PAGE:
NASCAR Could Improve Sprint Cup Schedule Without Even Changing Tracks

By Nick DeGroot
Douglas Jones-USA TODAY Sports

For years now, people have called for NASCAR to refine the Sprint Cup Series schedule which is diluted with rather pathetic tracks. You’ll hear a lot of people pushing for less cookie-cutter-shaped facilities while begging for more road courses and short tracks in their place.

Although I am a huge supporter when it comes to reforming the current schedule, there is a major road block in the way. The issue is that Speedway Motorsports (SMI) and the International Speedway Corporation (ISC) own almost every single track that NASCAR currently races at and their strong presence precludes other tracks from getting a piece of the action. It’s going to be very hard to branch out with those titans having a stranglehold on most of the events on the calendar. So, I have a more realistic proposal than just abandoning some of the less-exciting tracks we currently have and it’s one that would allow SMI and ISC to keep NASCAR at their venues.

I have a couple ideas actually. Firstly, let’s take some of the longer races that are notorious for getting a bit dull and splitting them into two sprint races. It works for V8 Supercars and Indycar, so why wouldn’t it work for NASCAR? Take a track like Pocono (sorry for picking on you guys) and instead of having a 400- or 500-mile marathon, have two 100-mile sprint races. One could be run on Saturday and the other on Sunday or both on the same day; doesn’t matter. I can assure you that the action and intensity would increase drastically with the introduction of sprint races and would be much more enjoyable for the race fans both attending and watching from home.

My other idea is a way that we can augment the number of road courses on the schedule without actually going out and finding some road courses to race at. Homestead, Indianapolis, Kansas, Daytona, Las Vegas, Auto Club, Texas and Chicagoland are all fully functional rovals. A roval is what we like to call ovals that are equipped with infield road courses. Tracks that have two dates such as Texas and Kansas could have one race on the oval while the other could utilize the infield road course. Also, I’d bet that the attendance would be higher for the roval race … just saying. It would be a great way to shake things up without even altering the schedule which would save NASCAR a major headache.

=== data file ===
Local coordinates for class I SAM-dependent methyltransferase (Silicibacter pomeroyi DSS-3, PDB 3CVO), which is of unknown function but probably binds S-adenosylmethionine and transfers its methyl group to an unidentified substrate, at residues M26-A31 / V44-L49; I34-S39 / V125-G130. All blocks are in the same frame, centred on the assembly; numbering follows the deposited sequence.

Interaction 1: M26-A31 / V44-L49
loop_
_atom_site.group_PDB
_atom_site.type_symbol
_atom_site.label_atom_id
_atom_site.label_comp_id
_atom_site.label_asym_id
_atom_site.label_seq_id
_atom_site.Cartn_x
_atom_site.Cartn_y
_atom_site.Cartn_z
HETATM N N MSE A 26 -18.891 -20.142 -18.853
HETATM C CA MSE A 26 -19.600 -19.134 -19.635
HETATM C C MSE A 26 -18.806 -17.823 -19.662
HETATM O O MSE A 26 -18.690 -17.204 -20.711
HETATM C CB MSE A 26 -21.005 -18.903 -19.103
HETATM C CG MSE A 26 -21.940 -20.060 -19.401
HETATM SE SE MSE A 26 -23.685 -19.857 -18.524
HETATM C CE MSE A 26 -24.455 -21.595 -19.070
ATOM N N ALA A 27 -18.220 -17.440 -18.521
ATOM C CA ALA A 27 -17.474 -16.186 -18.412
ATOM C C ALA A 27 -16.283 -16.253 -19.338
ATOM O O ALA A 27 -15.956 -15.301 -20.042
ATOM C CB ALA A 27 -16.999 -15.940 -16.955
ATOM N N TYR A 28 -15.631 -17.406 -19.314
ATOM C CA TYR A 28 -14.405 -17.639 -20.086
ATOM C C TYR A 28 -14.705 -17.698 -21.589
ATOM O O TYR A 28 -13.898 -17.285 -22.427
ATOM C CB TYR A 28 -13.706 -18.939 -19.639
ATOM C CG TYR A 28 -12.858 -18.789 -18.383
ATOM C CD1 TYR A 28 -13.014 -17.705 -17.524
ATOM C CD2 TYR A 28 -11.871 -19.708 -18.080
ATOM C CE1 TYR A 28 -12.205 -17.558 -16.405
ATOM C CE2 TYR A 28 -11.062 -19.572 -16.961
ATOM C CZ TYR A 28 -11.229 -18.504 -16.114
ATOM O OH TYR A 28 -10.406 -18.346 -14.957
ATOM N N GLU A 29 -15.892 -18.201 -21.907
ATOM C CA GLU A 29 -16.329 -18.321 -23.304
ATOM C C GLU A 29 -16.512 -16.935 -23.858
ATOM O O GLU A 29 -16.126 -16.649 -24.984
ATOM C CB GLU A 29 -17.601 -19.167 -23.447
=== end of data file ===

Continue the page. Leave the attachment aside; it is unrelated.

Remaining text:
We could actually combine both my first and second ideas to create something really interesting. Imagine NASCAR going to Kansas Speedway and instead of one 400-mile race, there could be two sprint races held. The first will utilize the infield road course and the second could be a 100-miler around the oval. It would be an epic weekend of racing that every fan would enjoy and one I’d certainly drive across the country to see.

Heck, let’s take it one step further and turn the spring Bristol race into a dirt race. Think it can’t be done? Think again. They used to cover Bristol in dirt for the World of Outlaws in the early 2000s. It would be absolutely incredible to see the best racers in NASCAR tearing it up on the dirt again and Bristol would be the perfect place for it. It’s already capable of hosting a Cup race obviously, and they’ve proven in the past that temporally converting the place into a dirt track can be done.

NASCAR needs to attract fans back to the track with something they haven’t seen before. The Truck race at Eldora in 2013 was a huge deal, attracted fans from outside the country and was an incredible success. And we’re talking about a standalone third tier NASCAR race in the middle of a cornfield here! I can’t even fathom the publicity for a Cup race implementing the ideas I’ve suggested. It would be a prudent move by NASCAR, advantageous for the sport, a new challenge for the drivers, fun for the fans and it would solve a lot of problems.

Nick DeGroot is a Contributing Writer For Rant Sports NASCAR. Connect With Him on Twitter @ndegroot89.

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